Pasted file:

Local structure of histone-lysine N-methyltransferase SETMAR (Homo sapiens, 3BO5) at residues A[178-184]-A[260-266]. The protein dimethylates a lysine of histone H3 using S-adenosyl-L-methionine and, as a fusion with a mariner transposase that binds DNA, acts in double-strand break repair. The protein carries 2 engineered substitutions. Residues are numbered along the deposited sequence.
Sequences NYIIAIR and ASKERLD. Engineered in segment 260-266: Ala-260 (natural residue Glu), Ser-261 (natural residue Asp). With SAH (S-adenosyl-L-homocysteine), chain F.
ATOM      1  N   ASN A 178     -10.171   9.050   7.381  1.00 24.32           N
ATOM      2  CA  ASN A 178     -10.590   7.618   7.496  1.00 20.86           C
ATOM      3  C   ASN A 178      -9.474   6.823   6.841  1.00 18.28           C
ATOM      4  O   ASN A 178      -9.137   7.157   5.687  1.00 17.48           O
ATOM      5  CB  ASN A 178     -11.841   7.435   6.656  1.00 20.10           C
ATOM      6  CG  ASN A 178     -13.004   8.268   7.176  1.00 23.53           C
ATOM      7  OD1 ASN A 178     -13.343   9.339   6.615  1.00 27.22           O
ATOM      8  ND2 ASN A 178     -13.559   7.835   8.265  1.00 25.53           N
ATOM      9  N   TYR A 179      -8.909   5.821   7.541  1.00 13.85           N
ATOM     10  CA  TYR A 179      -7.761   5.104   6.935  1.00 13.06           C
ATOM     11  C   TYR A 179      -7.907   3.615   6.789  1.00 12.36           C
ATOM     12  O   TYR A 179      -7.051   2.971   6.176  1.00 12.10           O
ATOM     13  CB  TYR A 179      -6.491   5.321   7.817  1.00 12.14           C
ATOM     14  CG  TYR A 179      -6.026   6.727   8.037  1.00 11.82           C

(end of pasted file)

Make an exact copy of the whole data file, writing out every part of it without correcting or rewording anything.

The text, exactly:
Local structure of histone-lysine N-methyltransferase SETMAR (Homo sapiens, 3BO5) at residues A[178-184]-A[260-266]. The protein dimethylates a lysine of histone H3 using S-adenosyl-L-methionine and, as a fusion with a mariner transposase that binds DNA, acts in double-strand break repair. The protein carries 2 engineered substitutions. Residues are numbered along the deposited sequence.
Sequences NYIIAIR and ASKERLD. Engineered in segment 260-266: Ala-260 (natural residue Glu), Ser-261 (natural residue Asp). With SAH (S-adenosyl-L-homocysteine), chain F.
ATOM      1  N   ASN A 178     -10.171   9.050   7.381  1.00 24.32           N
ATOM      2  CA  ASN A 178     -10.590   7.618   7.496  1.00 20.86           C
ATOM      3  C   ASN A 178      -9.474   6.823   6.841  1.00 18.28           C
ATOM      4  O   ASN A 178      -9.137   7.157   5.687  1.00 17.48           O
ATOM      5  CB  ASN A 178     -11.841   7.435   6.656  1.00 20.10           C
ATOM      6  CG  ASN A 178     -13.004   8.268   7.176  1.00 23.53           C
ATOM      7  OD1 ASN A 178     -13.343   9.339   6.615  1.00 27.22           O
ATOM      8  ND2 ASN A 178     -13.559   7.835   8.265  1.00 25.53           N
ATOM      9  N   TYR A 179      -8.909   5.821   7.541  1.00 13.85           N
ATOM     10  CA  TYR A 179      -7.761   5.104   6.935  1.00 13.06           C
ATOM     11  C   TYR A 179      -7.907   3.615   6.789  1.00 12.36           C
ATOM     12  O   TYR A 179      -7.051   2.971   6.176  1.00 12.10           O
ATOM     13  CB  TYR A 179      -6.491   5.321   7.817  1.00 12.14           C
ATOM     14  CG  TYR A 179      -6.026   6.727   8.037  1.00 11.82           C